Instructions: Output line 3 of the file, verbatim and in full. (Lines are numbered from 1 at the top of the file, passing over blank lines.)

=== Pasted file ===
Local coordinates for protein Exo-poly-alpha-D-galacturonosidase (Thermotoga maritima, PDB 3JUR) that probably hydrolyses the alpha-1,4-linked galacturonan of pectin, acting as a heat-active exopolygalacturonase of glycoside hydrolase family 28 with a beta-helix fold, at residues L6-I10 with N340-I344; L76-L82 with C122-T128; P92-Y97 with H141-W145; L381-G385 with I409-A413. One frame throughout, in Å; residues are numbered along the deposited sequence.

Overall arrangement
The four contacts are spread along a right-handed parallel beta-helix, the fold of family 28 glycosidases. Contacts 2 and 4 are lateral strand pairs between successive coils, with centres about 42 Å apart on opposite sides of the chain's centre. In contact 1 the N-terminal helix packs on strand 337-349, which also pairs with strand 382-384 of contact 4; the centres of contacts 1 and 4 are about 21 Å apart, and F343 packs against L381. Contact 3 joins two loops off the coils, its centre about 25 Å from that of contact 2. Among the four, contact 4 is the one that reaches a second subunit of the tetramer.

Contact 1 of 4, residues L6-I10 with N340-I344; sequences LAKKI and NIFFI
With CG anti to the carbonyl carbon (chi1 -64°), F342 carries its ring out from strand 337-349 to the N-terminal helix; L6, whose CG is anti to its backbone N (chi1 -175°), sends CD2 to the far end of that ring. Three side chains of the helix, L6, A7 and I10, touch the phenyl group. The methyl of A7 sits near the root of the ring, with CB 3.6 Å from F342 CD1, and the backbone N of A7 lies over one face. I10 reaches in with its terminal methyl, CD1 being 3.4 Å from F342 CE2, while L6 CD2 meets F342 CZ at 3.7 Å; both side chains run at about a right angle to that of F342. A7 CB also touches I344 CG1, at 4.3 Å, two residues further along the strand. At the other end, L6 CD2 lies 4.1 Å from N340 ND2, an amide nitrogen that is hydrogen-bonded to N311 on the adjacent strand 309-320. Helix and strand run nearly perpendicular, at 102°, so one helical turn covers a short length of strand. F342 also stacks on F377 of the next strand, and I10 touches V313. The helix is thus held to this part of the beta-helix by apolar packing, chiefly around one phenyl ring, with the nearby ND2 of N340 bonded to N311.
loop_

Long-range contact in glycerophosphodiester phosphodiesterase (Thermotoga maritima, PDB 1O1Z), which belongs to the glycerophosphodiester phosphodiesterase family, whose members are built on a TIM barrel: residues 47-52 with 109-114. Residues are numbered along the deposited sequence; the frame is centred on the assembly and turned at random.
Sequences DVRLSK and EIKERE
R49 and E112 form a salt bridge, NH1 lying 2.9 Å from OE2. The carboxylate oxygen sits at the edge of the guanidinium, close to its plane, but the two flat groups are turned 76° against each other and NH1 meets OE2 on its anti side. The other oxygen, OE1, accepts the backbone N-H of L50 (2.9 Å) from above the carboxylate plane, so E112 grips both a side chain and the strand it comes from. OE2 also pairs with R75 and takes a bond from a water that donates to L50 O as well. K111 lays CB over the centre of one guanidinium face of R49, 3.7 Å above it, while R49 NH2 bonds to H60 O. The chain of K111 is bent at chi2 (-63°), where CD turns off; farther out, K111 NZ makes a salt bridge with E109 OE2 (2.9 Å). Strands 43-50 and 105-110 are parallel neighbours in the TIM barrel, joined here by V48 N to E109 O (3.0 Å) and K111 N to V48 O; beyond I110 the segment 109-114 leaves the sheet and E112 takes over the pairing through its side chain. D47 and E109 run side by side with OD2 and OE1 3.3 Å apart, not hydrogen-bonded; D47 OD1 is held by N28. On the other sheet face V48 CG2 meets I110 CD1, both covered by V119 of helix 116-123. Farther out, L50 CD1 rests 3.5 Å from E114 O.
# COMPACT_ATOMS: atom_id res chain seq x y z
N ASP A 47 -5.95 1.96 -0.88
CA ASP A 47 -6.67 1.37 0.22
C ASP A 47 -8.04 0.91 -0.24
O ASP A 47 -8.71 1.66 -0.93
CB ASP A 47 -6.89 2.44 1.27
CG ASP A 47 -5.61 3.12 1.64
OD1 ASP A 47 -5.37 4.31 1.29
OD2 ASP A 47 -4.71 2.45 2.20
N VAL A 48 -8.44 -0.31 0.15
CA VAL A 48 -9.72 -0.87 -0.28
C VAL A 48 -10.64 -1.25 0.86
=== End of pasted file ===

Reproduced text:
The four contacts are spread along a right-handed parallel beta-helix, the fold of family 28 glycosidases. Contacts 2 and 4 are lateral strand pairs between successive coils, with centres about 42 Å apart on opposite sides of the chain's centre. In contact 1 the N-terminal helix packs on strand 337-349, which also pairs with strand 382-384 of contact 4; the centres of contacts 1 and 4 are about 21 Å apart, and F343 packs against L381. Contact 3 joins two loops off the coils, its centre about 25 Å from that of contact 2. Among the four, contact 4 is the one that reaches a second subunit of the tetramer.